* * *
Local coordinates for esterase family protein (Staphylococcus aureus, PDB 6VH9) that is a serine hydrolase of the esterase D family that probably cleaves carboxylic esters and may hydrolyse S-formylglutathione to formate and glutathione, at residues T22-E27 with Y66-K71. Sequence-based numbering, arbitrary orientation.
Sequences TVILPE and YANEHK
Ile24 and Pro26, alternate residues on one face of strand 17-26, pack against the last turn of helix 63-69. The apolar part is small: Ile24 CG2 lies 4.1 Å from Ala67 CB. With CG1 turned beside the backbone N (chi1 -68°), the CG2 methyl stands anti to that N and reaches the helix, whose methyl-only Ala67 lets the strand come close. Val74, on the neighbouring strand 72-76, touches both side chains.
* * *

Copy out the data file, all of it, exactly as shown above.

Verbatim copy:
Local coordinates for esterase family protein (Staphylococcus aureus, PDB 6VH9) that is a serine hydrolase of the esterase D family that probably cleaves carboxylic esters and may hydrolyse S-formylglutathione to formate and glutathione, at residues T22-E27 with Y66-K71. Sequence-based numbering, arbitrary orientation.
Sequences TVILPE and YANEHK
Ile24 and Pro26, alternate residues on one face of strand 17-26, pack against the last turn of helix 63-69. The apolar part is small: Ile24 CG2 lies 4.1 Å from Ala67 CB. With CG1 turned beside the backbone N (chi1 -68°), the CG2 methyl stands anti to that N and reaches the helix, whose methyl-only Ala67 lets the strand come close. Val74, on the neighbouring strand 72-76, touches both side chains.